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Framed Pictures, Canvas Prints
Posters & Jigsaws since 2004
 

Ivory Gallery

Available as Framed Prints, Photos, Wall Art and Gift Items

Choose from 780 pictures in our Ivory collection for your Wall Art or Photo Gift. Popular choices include Framed Prints, Canvas Prints, Posters and Jigsaw Puzzles. All professionally made for quick delivery.


The Docks of London - The London Docks Featured Print

The Docks of London - The London Docks

Incredible wealth of the Ivory Floor - One of the wealthiest corners in the London Docks. A view of the "Ivory Floor" where elephant tusks, boar tusks, narwhale horns, rhinocerous horns and sometimes mammoth tusks are ranged in incredible profusion. It is said than many, perhaps most of the tusks of elephants displayed are not of freshly killed beasts, but are old treasures of Chiefs, reluctantly surrendered, stored maybe, for centuries in remote African Villages. The picture shows men moving some of the large tusks on specially constructed trolleys.

© PA/PA Photos

Asprey Christmas presents, 1926 Featured Print

Asprey Christmas presents, 1926

Colour advertisement for Asprey of Bond Street displaying a wide variety of Christmas present ideas, including an attache case, a shagreen cigarette box, leather handbag, crocodile handbag pochette, a poker chip stand, race companion, pocket watch, clock, combined vanity and cigarette case and a shagreen hair brush with ivory comb.

© Mary Evans Picture Library 2015 - https://copyrighthub.org/s0/hub1/creation/maryevans/MaryEvansPictureID/10271569

The Gullett Family, John Opie (1761-1807) Featured Print

The Gullett Family, John Opie (1761-1807)

Oil on canvas, English School, circa 1786. This family portrait by the Cornish artist John Opie, shows Christopher Gullet, Clerk of the Peace for Devon, with his wife Anne and youngest child Georgina. John Opie was born in Harmony Cottage, Trevellas, between St Agnes and Perranporth in Cornwall. He was the youngest of the five children of Edward Opie, a master carpenter, and his wife Mary (nee Tonkin). He showed a precocious talent for drawing and mathematics, and by the age of twelve he had mastered the teachings of Greek mathematician Euclid and opened an evening school for poor children where he taught reading, writing and arithmetic. His father, however, did not encourage his abilities, and apprenticed him to his own trade of carpentry. Opie's artistic abilities eventually came to the attention of local physician and satirist, Dr John Wolcot (who used the pen name Peter Pindar), who visited him at the sawmill where he was working in 1775. Recognising a great talent, Wolcot became Opie's mentor, buying him out of his apprenticeship and insisting that he come to live at his home in Truro. Wolcot provided invaluable encouragement, advice, tuition and practical help in the advancement of his early career, including obtaining many commissions for work. In 1781, having gained considerable experience as a portraitist travelling around Cornwall, Opie moved to London with Wolcot. There they lived together, having entered into a formal profit-sharing agreement. Although Opie had received a considerable artistic education from Wolcot, the doctor chose to present him as a self-taught prodigy; a portrait of a boy shown at the Society of Artists the previous year, had been described in the catalogue as "an instance of Genius, not having ever seen a picture." Wolcot introduced the "Cornish wonder" to leading artists, including Sir Joshua Reynolds, who was to compare him to Caravaggio and Velazquez.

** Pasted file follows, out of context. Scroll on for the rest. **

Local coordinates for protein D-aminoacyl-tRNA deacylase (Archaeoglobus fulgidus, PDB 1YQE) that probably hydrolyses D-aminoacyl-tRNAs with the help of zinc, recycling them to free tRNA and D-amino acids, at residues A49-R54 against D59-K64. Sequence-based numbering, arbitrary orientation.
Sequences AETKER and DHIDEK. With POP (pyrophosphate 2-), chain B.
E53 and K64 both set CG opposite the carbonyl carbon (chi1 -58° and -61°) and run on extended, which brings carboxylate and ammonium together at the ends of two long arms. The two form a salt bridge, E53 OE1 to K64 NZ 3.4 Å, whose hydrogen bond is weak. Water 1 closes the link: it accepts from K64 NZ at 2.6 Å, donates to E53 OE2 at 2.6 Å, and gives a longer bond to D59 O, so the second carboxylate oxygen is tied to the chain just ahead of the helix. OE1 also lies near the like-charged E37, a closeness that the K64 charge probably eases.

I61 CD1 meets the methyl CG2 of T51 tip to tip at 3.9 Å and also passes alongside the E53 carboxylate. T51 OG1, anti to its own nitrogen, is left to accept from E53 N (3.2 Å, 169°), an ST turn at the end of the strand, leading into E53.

© RIC